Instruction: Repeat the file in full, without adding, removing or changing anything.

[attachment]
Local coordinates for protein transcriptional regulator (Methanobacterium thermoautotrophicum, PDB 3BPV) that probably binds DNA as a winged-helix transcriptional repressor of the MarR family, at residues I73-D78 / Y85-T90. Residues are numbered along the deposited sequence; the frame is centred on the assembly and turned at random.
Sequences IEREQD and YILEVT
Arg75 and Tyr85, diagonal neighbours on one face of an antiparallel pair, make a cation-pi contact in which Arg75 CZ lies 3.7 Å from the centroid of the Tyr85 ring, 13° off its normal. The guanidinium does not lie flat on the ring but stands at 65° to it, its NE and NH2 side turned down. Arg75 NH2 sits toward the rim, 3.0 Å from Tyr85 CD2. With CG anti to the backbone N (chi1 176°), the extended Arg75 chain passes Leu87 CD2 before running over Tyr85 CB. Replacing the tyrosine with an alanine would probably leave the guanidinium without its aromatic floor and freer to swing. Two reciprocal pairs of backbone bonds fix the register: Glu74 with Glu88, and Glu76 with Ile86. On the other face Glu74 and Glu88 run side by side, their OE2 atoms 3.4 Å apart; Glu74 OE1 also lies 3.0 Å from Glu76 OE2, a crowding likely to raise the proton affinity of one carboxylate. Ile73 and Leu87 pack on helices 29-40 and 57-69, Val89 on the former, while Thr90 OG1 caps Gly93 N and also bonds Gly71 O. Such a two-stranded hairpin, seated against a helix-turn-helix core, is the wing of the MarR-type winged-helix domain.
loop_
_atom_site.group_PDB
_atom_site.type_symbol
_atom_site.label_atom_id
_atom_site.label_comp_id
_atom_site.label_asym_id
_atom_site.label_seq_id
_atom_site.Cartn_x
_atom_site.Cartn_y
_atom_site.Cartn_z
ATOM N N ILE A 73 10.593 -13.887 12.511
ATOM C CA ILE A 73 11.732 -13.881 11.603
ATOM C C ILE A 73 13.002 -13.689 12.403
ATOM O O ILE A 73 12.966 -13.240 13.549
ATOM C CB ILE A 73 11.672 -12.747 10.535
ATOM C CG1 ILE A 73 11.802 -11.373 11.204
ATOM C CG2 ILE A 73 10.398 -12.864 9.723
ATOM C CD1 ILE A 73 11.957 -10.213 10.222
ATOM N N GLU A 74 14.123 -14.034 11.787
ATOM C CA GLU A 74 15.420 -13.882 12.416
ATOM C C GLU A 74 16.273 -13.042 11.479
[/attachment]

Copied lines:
Local coordinates for protein transcriptional regulator (Methanobacterium thermoautotrophicum, PDB 3BPV) that probably binds DNA as a winged-helix transcriptional repressor of the MarR family, at residues I73-D78 / Y85-T90. Residues are numbered along the deposited sequence; the frame is centred on the assembly and turned at random.
Sequences IEREQD and YILEVT
Arg75 and Tyr85, diagonal neighbours on one face of an antiparallel pair, make a cation-pi contact in which Arg75 CZ lies 3.7 Å from the centroid of the Tyr85 ring, 13° off its normal. The guanidinium does not lie flat on the ring but stands at 65° to it, its NE and NH2 side turned down. Arg75 NH2 sits toward the rim, 3.0 Å from Tyr85 CD2. With CG anti to the backbone N (chi1 176°), the extended Arg75 chain passes Leu87 CD2 before running over Tyr85 CB. Replacing the tyrosine with an alanine would probably leave the guanidinium without its aromatic floor and freer to swing. Two reciprocal pairs of backbone bonds fix the register: Glu74 with Glu88, and Glu76 with Ile86. On the other face Glu74 and Glu88 run side by side, their OE2 atoms 3.4 Å apart; Glu74 OE1 also lies 3.0 Å from Glu76 OE2, a crowding likely to raise the proton affinity of one carboxylate. Ile73 and Leu87 pack on helices 29-40 and 57-69, Val89 on the former, while Thr90 OG1 caps Gly93 N and also bonds Gly71 O. Such a two-stranded hairpin, seated against a helix-turn-helix core, is the wing of the MarR-type winged-helix domain.
loop_
_atom_site.group_PDB
_atom_site.type_symbol
_atom_site.label_atom_id
_atom_site.label_comp_id
_atom_site.label_asym_id
_atom_site.label_seq_id
_atom_site.Cartn_x
_atom_site.Cartn_y
_atom_site.Cartn_z
ATOM N N ILE A 73 10.593 -13.887 12.511
ATOM C CA ILE A 73 11.732 -13.881 11.603
ATOM C C ILE A 73 13.002 -13.689 12.403
ATOM O O ILE A 73 12.966 -13.240 13.549
ATOM C CB ILE A 73 11.672 -12.747 10.535
ATOM C CG1 ILE A 73 11.802 -11.373 11.204
ATOM C CG2 ILE A 73 10.398 -12.864 9.723
ATOM C CD1 ILE A 73 11.957 -10.213 10.222
ATOM N N GLU A 74 14.123 -14.034 11.787
ATOM C CA GLU A 74 15.420 -13.882 12.416
ATOM C C GLU A 74 16.273 -13.042 11.479